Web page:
High street spending forges ahead: Figures show rising consumer confidence, with car production well up and bank lending buoyant

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The Independent Online
HIGH STREET spending grew unexpectedly strongly last month, official figures showed yesterday. Shoppers bought much more food, but reined back purchases of household goods despite the biggest July price cuts since 1956.

Betting on an early interest rate rise continued to recede, amid signs that the housing market remains subdued. But other figures showed rising consumer confidence, car production well up on last year and buoyant lending by banks and building societies.

The markets were more interested in the Bundesbank's fortnightly council meeting than in the economic data. The FT-SE index of 100 leading London shares closed 7.7 points lower at 3,182.6, having topped 3,200 at one stage. Gilts ended the day lower, with the benchmark 63 4 per cent stock due 2004 falling pounds 5 8 to pounds 871 8 to yield 8.65 per cent.

The volume of high street trade rose by 0.4 per cent last month, with spending averaging pounds 2.9bn a week, according to the Central Statistical Office. Volume was 3.8 per cent up on the same month a year ago, compared with 3.3 per cent growth in the year to June. The rise in July was dominated by a 1.4 per cent increase in food sales, which the British Retail Consortium attributed in part to the hot weather. But trade at department stores grew only fractionally, as did sales of clothing and footwear - despite the biggest July price cuts for at least 80 years. Household goods sales fell by 0.7 per cent, which analysts blamed on tax rises and the weakness of the housing market.

Net mortgage advances by building societies rose fractionally to pounds 1.16bn in July, but the value of net new commitments - a forward-looking indicator of housing market activity - slipped back about 10 per cent to pounds 3.22bn.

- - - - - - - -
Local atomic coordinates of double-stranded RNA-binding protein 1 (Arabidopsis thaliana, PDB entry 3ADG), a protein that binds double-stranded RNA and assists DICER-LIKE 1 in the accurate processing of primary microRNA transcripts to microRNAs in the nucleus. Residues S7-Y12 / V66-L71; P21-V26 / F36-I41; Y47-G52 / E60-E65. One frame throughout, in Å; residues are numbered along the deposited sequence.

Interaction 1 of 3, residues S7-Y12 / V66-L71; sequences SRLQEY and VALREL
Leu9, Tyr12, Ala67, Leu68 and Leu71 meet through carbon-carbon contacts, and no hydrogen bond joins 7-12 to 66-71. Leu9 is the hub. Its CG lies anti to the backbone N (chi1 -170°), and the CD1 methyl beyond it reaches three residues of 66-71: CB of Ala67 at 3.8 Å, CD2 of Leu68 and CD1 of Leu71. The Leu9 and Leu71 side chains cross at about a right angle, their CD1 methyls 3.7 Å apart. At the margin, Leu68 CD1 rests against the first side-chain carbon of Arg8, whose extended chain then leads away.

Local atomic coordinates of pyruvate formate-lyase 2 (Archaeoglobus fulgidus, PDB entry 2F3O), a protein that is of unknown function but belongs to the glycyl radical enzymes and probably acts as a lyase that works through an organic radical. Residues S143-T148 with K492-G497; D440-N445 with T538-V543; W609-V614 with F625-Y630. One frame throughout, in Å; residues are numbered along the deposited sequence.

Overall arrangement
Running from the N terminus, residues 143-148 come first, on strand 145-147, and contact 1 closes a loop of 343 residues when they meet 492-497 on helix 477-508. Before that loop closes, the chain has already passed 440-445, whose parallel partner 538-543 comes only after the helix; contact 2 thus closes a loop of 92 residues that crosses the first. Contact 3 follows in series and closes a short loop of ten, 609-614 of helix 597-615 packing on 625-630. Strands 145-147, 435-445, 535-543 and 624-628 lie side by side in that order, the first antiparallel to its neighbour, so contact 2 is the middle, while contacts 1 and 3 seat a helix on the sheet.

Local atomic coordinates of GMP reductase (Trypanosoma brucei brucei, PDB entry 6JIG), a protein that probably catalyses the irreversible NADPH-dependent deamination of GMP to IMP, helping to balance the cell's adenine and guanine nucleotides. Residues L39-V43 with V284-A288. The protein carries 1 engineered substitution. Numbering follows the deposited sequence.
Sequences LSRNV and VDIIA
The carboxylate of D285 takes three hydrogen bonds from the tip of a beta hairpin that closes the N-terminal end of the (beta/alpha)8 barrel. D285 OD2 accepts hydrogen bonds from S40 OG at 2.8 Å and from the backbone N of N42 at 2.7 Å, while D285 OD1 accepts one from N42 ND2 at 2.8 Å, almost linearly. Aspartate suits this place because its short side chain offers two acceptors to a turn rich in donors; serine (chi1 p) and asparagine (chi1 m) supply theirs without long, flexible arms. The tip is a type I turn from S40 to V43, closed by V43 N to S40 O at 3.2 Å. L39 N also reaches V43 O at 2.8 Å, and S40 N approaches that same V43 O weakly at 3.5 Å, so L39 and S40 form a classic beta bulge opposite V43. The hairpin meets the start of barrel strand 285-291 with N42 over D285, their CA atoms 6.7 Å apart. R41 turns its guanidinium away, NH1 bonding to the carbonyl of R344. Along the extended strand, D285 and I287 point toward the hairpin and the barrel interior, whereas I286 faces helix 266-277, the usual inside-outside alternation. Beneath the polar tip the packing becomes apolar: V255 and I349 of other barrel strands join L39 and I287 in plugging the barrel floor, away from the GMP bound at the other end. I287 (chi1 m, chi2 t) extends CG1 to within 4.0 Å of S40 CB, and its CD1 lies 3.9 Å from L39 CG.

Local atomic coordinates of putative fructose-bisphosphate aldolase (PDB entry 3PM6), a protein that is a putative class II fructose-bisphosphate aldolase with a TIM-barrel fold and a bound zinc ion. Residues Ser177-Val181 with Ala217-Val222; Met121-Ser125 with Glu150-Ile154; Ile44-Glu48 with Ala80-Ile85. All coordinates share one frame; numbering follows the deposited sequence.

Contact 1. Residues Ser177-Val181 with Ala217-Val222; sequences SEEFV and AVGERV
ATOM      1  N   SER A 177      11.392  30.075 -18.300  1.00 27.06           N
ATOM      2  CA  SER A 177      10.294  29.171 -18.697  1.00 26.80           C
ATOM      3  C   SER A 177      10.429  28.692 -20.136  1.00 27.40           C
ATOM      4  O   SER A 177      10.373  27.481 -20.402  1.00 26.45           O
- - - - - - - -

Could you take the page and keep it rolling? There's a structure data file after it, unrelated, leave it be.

'The figures show that the market remained fairly cautious in July,' said Adrian Coles of the Building Societies Association. 'While the figures are moving in the right direction, it is still too early to claim that a sustained recovery is under way.'

Lending by the big British banks rose by pounds 1.4bn in July, half as much again as in June, according to the British Bankers' Association. Consumer borrowing rose much less quickly in July than June, dominated by a pounds 288m rise in mortgage lending.

The rise in borrowing for consumer spending slowed, with growth in credit card borrowing slumping from pounds 169m in June to pounds 12m in July. But the BBA was encouraged that consumer borrowing had risen for four successive months for the first time since 1991. Manufacturers also paid back less of their debts than in recent months.

Bank and building society lending rose by an unexpectedly strong pounds 2.4bn in July, according to figures from the Bank of England, largely the result of lending to the financial sector. Bank and building society deposits rose by a surprisingly weak 0.1 per cent in the same month, depressed by the selling of more gilts than were needed to finance the gap between public spending and tax revenue.

Michael Saunders, economist at Salomon Brothers, said the figures also hinted that there was a net capital outflow.

Adrian Cooper, economist at James Capel, said the weakness of growth in deposits was another factor suggesting that the Chancellor and the Governor of the Bank of England would agree not to raise interest rates when they meet early next month. 'However, if indicators - most notably, retail sales - continue to point to robust recovery over the next month or so, the Bank of England could well be pushing for a pre-emptive base rate move in the autumn.' Car production continued to show strong growth from last year's levels. Car output in July was 7.1 per cent up on the previous July at 126,494, with export production up by 21.5 per cent to 40,522. Output of commercial vehicles grew even more rapidly.